Ethanol Tumbles Against Gasoline as Improved Returns Lift OutputMario Parker
Ethanol declined against gasoline on speculation that higher returns from making the fuel with corn will spur companies to boost output.
The discount widened 2.12 cents to 25.42 cents a gallon, the largest differential since May 10. An Energy Information Administration report yesterday showed production climbed to a two-week high. The corn crush spread, or the difference between the cost of a gallon of ethanol and the corn needed to make it, has been above break-even for the longest stretch since 2011, according to data compiled by Bloomberg.
“We’ll probably continue to see that production number creep up here,” said Chris Wilson, an analyst at Atten Babler Risk Management LLC in Galena, Illinois. “With these margins, plants are turning on. We’re starting to increase run rates and capacity.”
Denatured ethanol for June delivery decreased 0.6 cent to $2.628 a gallon on the Chicago Board of Trade. Futures have gained 21 percent in the past year.
Gasoline for June delivery added 1.52 cents, or 0.5 percent, to $2.8822 a gallon on the New York Mercantile Exchange. The contract covers reformulated gasoline, made to be blended with ethanol before delivery to filling stations.
Corn prices have eased since reaching a record high during last year’s drought, and that’s decreased production costs for ethanol manufacturers, Wilson said.
About 34 percent of this year’s corn crop will be used to make the fuel, the Agriculture Department said in a May 10 report. One bushel of the grain makes at least 2.75 gallons of ethanol.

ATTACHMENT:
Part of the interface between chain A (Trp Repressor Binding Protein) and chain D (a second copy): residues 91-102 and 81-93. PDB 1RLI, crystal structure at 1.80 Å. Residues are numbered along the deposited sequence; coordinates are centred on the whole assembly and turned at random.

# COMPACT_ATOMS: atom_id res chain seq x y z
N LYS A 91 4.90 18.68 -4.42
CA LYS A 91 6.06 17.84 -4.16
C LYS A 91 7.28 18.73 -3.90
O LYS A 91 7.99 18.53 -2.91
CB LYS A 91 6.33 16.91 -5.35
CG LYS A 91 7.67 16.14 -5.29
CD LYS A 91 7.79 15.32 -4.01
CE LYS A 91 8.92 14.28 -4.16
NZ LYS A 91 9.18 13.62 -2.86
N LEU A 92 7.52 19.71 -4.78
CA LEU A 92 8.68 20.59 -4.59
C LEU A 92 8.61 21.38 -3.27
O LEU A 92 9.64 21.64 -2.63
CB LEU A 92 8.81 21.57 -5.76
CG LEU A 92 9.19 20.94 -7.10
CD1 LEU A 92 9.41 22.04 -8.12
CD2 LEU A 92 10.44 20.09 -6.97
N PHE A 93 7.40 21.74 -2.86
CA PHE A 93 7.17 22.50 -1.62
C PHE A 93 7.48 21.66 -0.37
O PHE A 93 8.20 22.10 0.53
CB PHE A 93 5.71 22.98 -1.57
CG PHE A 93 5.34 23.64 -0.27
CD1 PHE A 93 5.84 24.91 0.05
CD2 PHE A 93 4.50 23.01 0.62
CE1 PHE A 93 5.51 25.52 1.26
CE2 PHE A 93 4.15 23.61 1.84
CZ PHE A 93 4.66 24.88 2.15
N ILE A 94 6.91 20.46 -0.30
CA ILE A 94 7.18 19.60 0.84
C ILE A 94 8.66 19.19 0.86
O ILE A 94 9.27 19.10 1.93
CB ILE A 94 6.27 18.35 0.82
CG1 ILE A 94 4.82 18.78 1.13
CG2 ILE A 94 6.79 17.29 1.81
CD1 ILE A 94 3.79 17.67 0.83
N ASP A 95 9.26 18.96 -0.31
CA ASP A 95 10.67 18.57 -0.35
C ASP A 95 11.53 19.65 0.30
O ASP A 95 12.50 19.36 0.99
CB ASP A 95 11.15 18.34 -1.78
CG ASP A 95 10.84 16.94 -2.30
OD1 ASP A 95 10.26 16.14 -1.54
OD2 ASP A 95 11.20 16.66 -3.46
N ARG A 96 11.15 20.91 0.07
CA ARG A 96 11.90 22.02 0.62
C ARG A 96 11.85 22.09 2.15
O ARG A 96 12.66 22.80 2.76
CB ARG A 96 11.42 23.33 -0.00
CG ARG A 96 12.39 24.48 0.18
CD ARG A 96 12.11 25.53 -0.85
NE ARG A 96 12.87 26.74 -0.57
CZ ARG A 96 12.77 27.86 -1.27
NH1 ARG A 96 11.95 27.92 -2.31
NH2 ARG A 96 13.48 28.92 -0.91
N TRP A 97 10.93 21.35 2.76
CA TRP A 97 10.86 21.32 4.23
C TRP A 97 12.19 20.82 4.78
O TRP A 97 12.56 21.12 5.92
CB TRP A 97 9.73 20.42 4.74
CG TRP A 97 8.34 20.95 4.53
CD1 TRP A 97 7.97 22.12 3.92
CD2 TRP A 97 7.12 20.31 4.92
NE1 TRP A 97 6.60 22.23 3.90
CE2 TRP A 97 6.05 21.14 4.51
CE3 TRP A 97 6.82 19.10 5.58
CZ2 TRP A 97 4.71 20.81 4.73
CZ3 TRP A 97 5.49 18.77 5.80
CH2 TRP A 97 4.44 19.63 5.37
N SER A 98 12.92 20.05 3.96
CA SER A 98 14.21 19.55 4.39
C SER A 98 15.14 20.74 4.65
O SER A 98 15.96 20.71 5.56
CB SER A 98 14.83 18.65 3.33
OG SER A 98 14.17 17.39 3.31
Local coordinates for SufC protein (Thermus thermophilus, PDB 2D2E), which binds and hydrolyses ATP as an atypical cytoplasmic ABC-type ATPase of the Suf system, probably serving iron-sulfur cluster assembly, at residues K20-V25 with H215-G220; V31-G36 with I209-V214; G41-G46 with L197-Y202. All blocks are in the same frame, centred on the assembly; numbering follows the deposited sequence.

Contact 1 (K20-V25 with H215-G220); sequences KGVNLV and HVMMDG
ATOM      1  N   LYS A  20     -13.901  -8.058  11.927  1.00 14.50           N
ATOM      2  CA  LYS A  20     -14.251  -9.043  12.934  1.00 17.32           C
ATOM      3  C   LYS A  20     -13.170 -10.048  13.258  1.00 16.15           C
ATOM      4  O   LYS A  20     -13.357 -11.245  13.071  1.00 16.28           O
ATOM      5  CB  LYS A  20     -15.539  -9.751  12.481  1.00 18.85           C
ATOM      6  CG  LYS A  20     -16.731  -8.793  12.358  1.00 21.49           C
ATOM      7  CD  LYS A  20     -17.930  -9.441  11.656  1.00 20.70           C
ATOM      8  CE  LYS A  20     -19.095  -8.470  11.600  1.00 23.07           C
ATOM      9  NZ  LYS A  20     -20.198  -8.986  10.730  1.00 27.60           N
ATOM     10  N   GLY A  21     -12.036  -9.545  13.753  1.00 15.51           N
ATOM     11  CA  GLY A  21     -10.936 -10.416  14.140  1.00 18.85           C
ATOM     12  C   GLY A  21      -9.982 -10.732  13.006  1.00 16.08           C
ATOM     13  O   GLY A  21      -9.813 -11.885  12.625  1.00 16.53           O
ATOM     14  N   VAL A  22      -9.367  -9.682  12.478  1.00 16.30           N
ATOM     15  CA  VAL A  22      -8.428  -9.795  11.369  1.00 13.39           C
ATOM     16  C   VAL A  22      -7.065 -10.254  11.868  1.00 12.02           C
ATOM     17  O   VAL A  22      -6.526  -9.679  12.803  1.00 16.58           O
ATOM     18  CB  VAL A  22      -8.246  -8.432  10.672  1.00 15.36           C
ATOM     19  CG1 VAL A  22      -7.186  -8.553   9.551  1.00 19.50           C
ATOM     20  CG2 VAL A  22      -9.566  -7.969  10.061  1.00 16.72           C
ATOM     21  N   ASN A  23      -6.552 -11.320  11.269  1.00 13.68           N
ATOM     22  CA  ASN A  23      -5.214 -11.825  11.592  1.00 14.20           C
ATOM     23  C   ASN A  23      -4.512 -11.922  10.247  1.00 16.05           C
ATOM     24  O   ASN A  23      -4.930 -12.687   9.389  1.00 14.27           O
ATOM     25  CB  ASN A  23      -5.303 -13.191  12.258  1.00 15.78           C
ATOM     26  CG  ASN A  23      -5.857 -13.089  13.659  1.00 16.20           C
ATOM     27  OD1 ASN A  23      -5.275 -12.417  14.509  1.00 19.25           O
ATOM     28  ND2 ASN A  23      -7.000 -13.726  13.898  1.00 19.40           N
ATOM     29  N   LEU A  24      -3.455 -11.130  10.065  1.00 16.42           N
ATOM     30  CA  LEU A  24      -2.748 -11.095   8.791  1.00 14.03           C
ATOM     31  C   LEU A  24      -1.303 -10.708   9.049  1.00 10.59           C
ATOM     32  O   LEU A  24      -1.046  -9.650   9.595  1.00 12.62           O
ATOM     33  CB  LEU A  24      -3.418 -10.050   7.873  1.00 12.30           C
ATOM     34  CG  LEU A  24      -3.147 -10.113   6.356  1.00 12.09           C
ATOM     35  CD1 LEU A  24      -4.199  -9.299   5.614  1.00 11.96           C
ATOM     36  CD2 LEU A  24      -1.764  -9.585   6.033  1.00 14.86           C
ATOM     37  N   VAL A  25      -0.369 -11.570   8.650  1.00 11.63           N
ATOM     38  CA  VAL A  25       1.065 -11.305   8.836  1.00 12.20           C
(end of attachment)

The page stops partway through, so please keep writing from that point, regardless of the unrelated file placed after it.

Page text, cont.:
Corn for July delivery slipped 9.25 cents, or 1.4 percent, to $6.415 a bushel in Chicago.
The corn crush spread for July was 19 cents, compared with 15 cents yesterday and minus 35 cents on Dec. 31. The amount doesn’t include revenue from the sale of dried distillers’ grains, a byproduct of ethanol production, which can be fed to livestock.
Ethanol output climbed 1.7 percent to 857,000 barrels a day in the week ended May 10, the highest since April 26 and up 11 percent from the record low 770,000 barrels a day in January, the EIA, the Energy Department’s statistical arm, said.
Corn-based ethanol Renewable Identification Numbers for 2013, or RINs, gained 6.5 percent to 83.59 cents as of 4:37 p.m. New York time, data compiled by Bloomberg show. Advanced RINs, which cover biodiesel and Brazilian sugarcane-based ethanol, declined 0.4 percent to 90.14 cents.
Stockpiles of the fuel last week fell 2.5 percent to 16.4 million barrels, the lowest since December 2010, EIA data show.
In cash market trading, ethanol on the West Coast tumbled 7 cents to $2.755 a gallon; in the U.S. Gulf the additive lost 3.5 cents to $2.685; in Chicago prices sank 3 cents to $2.63; and in New York the biofuel dropped 1.5 cents to $2.745 a gallon, data compiled by Bloomberg show.
West Coast ethanol’s premium to the Gulf narrowed 3.5 cents to 7 cents, while Chicago’s discount to New York Harbor increased 1.5 cents to 11.5 cents.
The U.S. hasn’t made any foreign purchases of the fuel since April 19, the longest such streak since the period ended March 2, 2012, EIA data show.
Anhydrous ethanol in Sao Paulo fetched $2.59 a gallon last week, data compiled by Bloomberg show.